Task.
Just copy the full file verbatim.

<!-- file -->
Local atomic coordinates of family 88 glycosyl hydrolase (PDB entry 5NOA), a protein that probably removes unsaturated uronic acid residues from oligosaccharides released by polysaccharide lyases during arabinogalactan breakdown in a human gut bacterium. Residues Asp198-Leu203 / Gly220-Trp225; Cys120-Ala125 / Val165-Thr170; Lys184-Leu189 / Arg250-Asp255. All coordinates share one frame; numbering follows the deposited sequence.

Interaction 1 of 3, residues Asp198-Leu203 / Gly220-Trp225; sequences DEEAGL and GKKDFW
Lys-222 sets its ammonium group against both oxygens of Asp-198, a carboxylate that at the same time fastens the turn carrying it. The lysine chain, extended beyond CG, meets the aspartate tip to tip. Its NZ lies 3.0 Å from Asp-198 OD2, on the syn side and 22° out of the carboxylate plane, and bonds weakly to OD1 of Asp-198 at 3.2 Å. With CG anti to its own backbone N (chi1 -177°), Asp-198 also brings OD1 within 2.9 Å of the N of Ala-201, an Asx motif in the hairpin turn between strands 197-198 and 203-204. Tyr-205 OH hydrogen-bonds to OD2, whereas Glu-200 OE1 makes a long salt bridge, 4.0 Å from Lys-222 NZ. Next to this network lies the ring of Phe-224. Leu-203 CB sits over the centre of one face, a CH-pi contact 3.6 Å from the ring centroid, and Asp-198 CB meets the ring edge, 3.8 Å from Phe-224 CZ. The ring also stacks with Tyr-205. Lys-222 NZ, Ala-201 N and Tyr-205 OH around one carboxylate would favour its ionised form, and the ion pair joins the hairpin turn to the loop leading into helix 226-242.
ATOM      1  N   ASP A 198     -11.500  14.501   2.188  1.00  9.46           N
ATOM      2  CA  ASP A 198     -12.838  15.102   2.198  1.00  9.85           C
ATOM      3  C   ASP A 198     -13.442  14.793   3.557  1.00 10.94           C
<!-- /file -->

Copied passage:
Local atomic coordinates of family 88 glycosyl hydrolase (PDB entry 5NOA), a protein that probably removes unsaturated uronic acid residues from oligosaccharides released by polysaccharide lyases during arabinogalactan breakdown in a human gut bacterium. Residues Asp198-Leu203 / Gly220-Trp225; Cys120-Ala125 / Val165-Thr170; Lys184-Leu189 / Arg250-Asp255. All coordinates share one frame; numbering follows the deposited sequence.

Interaction 1 of 3, residues Asp198-Leu203 / Gly220-Trp225; sequences DEEAGL and GKKDFW
Lys-222 sets its ammonium group against both oxygens of Asp-198, a carboxylate that at the same time fastens the turn carrying it. The lysine chain, extended beyond CG, meets the aspartate tip to tip. Its NZ lies 3.0 Å from Asp-198 OD2, on the syn side and 22° out of the carboxylate plane, and bonds weakly to OD1 of Asp-198 at 3.2 Å. With CG anti to its own backbone N (chi1 -177°), Asp-198 also brings OD1 within 2.9 Å of the N of Ala-201, an Asx motif in the hairpin turn between strands 197-198 and 203-204. Tyr-205 OH hydrogen-bonds to OD2, whereas Glu-200 OE1 makes a long salt bridge, 4.0 Å from Lys-222 NZ. Next to this network lies the ring of Phe-224. Leu-203 CB sits over the centre of one face, a CH-pi contact 3.6 Å from the ring centroid, and Asp-198 CB meets the ring edge, 3.8 Å from Phe-224 CZ. The ring also stacks with Tyr-205. Lys-222 NZ, Ala-201 N and Tyr-205 OH around one carboxylate would favour its ionised form, and the ion pair joins the hairpin turn to the loop leading into helix 226-242.
ATOM      1  N   ASP A 198     -11.500  14.501   2.188  1.00  9.46           N
ATOM      2  CA  ASP A 198     -12.838  15.102   2.198  1.00  9.85           C
ATOM      3  C   ASP A 198     -13.442  14.793   3.557  1.00 10.94           C